Global corporations view climate change as a driver of risk and opportunity and have cited clear regulation as key to managing the impacts, in this year's findings from the Carbon Disclosure Project (CDP), which includes exclusive data from 1550 of the world's major companies on greenhouse gas emissions and climate change related strategies.
With a backdrop of regulatory uncertainty delaying strategic investment decisions, senior management are calling for greater visibility on climate change related policy in order to better anticipate the impact of regulation driven carbon markets and carbon prices.
Despite the uncertainty with regard to regulation the majority of global companies are acting to reduce their emissions. 74% are now reporting emissions reduction targets, showing companies are increasingly taking climate change mitigation seriously.
The findings published by the CDP, which represents some 385 institutional investors with $57 trillion in assets under management, also revealed the Utilities sector to be the most transparent in their reporting of greenhouse gas emissions, with 93% responding to CDP. In contrast the Oil and Gas sector (an early adopter of carbon reporting) performed relatively poorly with a response rate of just 69%.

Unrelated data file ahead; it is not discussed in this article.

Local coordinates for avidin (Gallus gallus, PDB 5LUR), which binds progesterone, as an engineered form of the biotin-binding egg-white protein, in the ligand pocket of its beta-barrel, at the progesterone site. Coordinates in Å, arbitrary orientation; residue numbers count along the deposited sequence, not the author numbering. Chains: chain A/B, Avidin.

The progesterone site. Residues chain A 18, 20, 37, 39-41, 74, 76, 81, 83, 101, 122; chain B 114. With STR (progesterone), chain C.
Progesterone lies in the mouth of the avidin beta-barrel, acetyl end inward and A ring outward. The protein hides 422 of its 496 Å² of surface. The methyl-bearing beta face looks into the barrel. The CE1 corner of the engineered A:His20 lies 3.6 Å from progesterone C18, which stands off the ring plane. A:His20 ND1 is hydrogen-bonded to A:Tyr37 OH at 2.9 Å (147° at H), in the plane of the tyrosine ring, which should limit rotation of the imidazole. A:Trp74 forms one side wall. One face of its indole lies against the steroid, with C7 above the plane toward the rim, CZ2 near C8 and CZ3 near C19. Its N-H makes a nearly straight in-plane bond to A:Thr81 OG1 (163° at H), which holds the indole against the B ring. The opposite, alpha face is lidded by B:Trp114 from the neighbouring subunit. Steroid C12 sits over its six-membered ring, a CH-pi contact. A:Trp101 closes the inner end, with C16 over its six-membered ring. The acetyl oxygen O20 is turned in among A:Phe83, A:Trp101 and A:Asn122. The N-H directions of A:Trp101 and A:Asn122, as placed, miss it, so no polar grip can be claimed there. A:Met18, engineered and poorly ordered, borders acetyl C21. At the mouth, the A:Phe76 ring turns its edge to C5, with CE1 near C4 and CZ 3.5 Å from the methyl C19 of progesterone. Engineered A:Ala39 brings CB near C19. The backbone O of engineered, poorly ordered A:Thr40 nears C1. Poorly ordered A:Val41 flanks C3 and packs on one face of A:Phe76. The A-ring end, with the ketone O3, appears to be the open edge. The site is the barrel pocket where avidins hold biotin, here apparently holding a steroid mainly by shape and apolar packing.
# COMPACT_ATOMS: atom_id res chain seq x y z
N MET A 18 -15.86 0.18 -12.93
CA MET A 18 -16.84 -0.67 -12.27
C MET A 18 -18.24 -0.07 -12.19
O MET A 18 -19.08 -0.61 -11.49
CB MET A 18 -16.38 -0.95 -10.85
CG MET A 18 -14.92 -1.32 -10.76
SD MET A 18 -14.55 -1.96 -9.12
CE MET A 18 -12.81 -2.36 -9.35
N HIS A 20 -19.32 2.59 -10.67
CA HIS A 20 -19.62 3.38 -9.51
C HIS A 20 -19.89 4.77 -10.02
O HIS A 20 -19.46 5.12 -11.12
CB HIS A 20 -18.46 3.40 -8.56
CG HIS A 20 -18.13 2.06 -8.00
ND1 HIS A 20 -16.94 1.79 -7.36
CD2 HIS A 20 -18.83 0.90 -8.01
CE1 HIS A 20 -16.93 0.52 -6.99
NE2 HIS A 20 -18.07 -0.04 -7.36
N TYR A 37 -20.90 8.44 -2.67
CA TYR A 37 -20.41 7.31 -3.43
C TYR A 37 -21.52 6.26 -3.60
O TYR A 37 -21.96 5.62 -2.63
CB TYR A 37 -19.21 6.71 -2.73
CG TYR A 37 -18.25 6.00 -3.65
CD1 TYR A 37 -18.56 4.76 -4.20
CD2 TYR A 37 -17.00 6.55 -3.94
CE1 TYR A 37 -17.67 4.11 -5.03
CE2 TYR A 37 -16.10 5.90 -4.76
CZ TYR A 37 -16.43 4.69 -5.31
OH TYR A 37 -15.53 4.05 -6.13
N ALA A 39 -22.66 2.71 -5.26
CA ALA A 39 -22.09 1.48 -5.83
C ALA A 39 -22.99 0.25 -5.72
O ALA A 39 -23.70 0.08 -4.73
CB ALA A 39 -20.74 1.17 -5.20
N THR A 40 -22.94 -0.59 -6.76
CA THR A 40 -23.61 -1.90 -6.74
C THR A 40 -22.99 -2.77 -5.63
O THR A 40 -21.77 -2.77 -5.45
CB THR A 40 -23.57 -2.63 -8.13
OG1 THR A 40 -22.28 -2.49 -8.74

Carbon disclosure and climate change reporting is becoming critical for investors to fully assess their risks, liabilities and opportunities within their portfolios.
"We can see from 2008 responses to CDP a marked increase in levels of engagement from companies, with more companies reporting than ever before. With increased regulation on the horizon, investors are requiring this information to better understand the credit worthiness of companies in their portfolio and how climate change might affect their profitability" said Paul Dickinson, CEO of CDP.
The report, containing analysis by Pricewaterhouse Coopers (PwC) of 1550 responses from Global 500 and US S&P 50
|Contact: Joanna Lee|
Carbon Disclosure Project